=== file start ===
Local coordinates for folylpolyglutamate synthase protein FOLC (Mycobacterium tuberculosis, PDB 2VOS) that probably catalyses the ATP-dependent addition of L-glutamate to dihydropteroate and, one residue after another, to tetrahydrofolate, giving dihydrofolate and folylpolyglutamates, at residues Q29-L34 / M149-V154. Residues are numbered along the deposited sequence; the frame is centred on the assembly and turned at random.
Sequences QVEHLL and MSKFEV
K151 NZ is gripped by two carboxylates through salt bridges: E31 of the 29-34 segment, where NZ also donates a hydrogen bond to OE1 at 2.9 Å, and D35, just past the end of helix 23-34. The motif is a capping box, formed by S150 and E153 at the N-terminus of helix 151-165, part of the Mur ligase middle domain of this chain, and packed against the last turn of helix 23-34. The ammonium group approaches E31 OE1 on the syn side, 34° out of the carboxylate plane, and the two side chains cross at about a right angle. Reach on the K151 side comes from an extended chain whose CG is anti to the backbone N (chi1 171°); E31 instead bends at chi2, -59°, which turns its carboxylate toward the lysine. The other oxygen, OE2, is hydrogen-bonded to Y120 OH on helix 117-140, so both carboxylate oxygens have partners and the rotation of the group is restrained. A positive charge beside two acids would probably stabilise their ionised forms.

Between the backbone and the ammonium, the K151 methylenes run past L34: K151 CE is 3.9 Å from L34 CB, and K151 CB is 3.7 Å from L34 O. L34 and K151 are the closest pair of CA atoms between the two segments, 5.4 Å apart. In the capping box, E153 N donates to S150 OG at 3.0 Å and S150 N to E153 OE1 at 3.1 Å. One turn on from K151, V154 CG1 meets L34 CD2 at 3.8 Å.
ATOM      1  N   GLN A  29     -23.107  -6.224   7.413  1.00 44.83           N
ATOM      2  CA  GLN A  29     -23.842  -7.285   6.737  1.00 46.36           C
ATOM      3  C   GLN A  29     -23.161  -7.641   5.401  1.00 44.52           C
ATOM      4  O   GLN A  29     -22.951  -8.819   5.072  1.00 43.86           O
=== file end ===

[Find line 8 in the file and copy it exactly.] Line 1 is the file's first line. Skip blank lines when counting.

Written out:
ATOM      4  O   GLN A  29     -22.951  -8.819   5.072  1.00 43.86           O